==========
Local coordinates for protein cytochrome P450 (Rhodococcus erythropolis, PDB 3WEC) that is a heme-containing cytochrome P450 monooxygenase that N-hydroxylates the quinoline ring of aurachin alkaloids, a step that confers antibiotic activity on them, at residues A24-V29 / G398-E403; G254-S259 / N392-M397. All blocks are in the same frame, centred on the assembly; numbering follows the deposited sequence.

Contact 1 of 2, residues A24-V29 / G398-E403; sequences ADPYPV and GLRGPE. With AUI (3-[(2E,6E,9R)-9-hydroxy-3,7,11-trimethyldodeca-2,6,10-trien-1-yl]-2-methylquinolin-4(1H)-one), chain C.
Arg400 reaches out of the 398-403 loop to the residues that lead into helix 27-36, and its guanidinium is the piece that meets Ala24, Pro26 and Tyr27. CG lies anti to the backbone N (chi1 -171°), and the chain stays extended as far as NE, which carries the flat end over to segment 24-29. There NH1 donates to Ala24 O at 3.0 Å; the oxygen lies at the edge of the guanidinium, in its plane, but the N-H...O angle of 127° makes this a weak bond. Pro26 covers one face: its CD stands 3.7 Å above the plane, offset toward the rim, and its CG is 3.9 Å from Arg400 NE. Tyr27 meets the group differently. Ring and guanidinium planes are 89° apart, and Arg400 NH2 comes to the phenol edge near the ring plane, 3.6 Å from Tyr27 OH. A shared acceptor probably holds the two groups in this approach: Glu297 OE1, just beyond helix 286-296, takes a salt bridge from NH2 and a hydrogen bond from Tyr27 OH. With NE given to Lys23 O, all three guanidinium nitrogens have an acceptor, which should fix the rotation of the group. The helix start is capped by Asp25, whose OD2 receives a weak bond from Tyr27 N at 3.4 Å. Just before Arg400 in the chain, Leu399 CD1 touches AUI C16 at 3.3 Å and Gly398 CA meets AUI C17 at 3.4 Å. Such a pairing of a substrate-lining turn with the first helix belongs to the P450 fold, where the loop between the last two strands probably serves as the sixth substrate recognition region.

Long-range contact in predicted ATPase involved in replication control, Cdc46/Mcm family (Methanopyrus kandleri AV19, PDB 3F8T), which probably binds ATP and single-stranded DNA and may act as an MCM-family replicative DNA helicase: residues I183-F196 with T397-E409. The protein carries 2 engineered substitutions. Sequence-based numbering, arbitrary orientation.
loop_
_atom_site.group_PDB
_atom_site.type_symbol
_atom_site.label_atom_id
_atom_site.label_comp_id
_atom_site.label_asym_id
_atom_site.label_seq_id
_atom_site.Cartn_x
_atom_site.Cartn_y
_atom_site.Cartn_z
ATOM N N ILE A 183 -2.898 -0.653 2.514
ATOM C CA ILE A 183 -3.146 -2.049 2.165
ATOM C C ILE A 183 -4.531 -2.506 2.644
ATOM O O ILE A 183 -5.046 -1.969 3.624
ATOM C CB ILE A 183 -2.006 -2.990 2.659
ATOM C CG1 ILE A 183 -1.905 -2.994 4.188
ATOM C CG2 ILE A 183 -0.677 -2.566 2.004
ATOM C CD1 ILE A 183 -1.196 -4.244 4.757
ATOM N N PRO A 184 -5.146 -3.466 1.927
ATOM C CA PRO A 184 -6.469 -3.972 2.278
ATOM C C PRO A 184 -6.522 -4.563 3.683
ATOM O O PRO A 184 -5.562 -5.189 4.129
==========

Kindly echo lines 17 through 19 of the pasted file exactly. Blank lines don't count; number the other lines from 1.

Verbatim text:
ATOM C C ILE A 183 -4.531 -2.506 2.644
ATOM O O ILE A 183 -5.046 -1.969 3.624
ATOM C CB ILE A 183 -2.006 -2.990 2.659